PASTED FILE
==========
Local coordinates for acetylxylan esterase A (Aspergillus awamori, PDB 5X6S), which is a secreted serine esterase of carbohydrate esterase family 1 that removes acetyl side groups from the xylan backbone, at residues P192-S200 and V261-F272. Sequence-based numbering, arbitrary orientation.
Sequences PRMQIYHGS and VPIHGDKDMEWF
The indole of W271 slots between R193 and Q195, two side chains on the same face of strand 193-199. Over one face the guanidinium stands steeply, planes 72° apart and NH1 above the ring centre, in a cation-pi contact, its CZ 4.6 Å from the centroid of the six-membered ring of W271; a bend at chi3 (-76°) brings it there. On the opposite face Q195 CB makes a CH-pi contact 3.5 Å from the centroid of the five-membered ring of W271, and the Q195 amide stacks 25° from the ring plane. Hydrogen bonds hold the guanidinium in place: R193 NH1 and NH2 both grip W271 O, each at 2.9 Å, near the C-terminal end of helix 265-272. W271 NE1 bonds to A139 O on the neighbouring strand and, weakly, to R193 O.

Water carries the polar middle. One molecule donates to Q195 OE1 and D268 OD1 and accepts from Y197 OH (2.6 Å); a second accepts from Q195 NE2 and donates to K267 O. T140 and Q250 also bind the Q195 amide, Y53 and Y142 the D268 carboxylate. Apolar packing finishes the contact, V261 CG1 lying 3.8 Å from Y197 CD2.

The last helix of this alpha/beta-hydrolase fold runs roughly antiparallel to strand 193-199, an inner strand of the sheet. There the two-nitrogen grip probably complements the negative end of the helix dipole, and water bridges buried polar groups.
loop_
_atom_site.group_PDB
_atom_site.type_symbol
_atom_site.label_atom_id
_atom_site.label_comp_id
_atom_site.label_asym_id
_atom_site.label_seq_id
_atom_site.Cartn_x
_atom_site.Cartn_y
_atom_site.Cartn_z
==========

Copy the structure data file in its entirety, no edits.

Local coordinates for acetylxylan esterase A (Aspergillus awamori, PDB 5X6S), which is a secreted serine esterase of carbohydrate esterase family 1 that removes acetyl side groups from the xylan backbone, at residues P192-S200 and V261-F272. Sequence-based numbering, arbitrary orientation.
Sequences PRMQIYHGS and VPIHGDKDMEWF
The indole of W271 slots between R193 and Q195, two side chains on the same face of strand 193-199. Over one face the guanidinium stands steeply, planes 72° apart and NH1 above the ring centre, in a cation-pi contact, its CZ 4.6 Å from the centroid of the six-membered ring of W271; a bend at chi3 (-76°) brings it there. On the opposite face Q195 CB makes a CH-pi contact 3.5 Å from the centroid of the five-membered ring of W271, and the Q195 amide stacks 25° from the ring plane. Hydrogen bonds hold the guanidinium in place: R193 NH1 and NH2 both grip W271 O, each at 2.9 Å, near the C-terminal end of helix 265-272. W271 NE1 bonds to A139 O on the neighbouring strand and, weakly, to R193 O.

Water carries the polar middle. One molecule donates to Q195 OE1 and D268 OD1 and accepts from Y197 OH (2.6 Å); a second accepts from Q195 NE2 and donates to K267 O. T140 and Q250 also bind the Q195 amide, Y53 and Y142 the D268 carboxylate. Apolar packing finishes the contact, V261 CG1 lying 3.8 Å from Y197 CD2.

The last helix of this alpha/beta-hydrolase fold runs roughly antiparallel to strand 193-199, an inner strand of the sheet. There the two-nitrogen grip probably complements the negative end of the helix dipole, and water bridges buried polar groups.
loop_
_atom_site.group_PDB
_atom_site.type_symbol
_atom_site.label_atom_id
_atom_site.label_comp_id
_atom_site.label_asym_id
_atom_site.label_seq_id
_atom_site.Cartn_x
_atom_site.Cartn_y
_atom_site.Cartn_z